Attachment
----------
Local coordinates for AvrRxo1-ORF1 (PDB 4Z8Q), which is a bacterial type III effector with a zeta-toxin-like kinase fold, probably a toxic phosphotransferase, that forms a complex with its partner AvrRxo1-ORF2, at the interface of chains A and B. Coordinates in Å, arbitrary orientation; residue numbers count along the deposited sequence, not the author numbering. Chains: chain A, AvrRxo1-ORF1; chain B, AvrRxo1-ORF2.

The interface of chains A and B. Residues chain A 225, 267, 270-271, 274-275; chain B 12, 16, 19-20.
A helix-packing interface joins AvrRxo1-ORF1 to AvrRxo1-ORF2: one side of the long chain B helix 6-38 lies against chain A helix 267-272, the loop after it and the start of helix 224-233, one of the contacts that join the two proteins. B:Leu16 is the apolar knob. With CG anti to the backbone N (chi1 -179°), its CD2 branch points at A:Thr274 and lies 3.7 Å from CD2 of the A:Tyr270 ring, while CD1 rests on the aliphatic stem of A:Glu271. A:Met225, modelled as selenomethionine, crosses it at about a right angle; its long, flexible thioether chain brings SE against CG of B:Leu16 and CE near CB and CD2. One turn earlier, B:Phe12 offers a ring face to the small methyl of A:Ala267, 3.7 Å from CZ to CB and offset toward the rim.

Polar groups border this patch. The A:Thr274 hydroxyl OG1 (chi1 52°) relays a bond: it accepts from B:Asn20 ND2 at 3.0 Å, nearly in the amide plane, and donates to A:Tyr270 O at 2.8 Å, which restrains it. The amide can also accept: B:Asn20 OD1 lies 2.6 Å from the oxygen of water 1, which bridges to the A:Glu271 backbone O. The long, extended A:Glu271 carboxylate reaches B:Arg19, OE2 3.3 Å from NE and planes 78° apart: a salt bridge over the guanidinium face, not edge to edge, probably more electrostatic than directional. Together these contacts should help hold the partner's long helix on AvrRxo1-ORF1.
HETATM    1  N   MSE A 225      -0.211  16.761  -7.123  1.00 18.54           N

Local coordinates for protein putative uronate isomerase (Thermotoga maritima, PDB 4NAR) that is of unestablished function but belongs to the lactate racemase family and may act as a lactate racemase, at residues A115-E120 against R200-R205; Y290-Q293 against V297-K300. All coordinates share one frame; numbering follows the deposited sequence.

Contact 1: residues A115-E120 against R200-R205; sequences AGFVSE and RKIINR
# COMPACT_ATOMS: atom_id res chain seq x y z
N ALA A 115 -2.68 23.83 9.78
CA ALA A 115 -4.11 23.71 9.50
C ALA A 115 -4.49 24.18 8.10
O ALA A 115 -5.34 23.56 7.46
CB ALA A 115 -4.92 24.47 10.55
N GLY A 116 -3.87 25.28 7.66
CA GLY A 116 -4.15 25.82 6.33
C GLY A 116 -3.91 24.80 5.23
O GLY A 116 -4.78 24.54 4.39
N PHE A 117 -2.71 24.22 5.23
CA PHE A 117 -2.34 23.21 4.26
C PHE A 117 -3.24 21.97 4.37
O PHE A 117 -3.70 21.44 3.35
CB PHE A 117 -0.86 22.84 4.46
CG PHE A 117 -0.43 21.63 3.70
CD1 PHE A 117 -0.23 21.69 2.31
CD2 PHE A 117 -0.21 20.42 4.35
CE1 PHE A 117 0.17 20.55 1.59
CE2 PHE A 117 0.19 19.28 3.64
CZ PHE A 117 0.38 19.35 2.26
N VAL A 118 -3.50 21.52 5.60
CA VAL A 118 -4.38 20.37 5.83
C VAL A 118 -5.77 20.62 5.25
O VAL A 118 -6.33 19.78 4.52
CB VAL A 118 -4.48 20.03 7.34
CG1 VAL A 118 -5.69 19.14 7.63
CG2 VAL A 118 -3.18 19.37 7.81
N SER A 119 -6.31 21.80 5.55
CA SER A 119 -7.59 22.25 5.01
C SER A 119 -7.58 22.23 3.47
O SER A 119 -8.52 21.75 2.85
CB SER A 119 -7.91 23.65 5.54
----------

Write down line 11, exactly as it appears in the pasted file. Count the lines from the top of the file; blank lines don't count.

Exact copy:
C ALA A 115 -4.49 24.18 8.10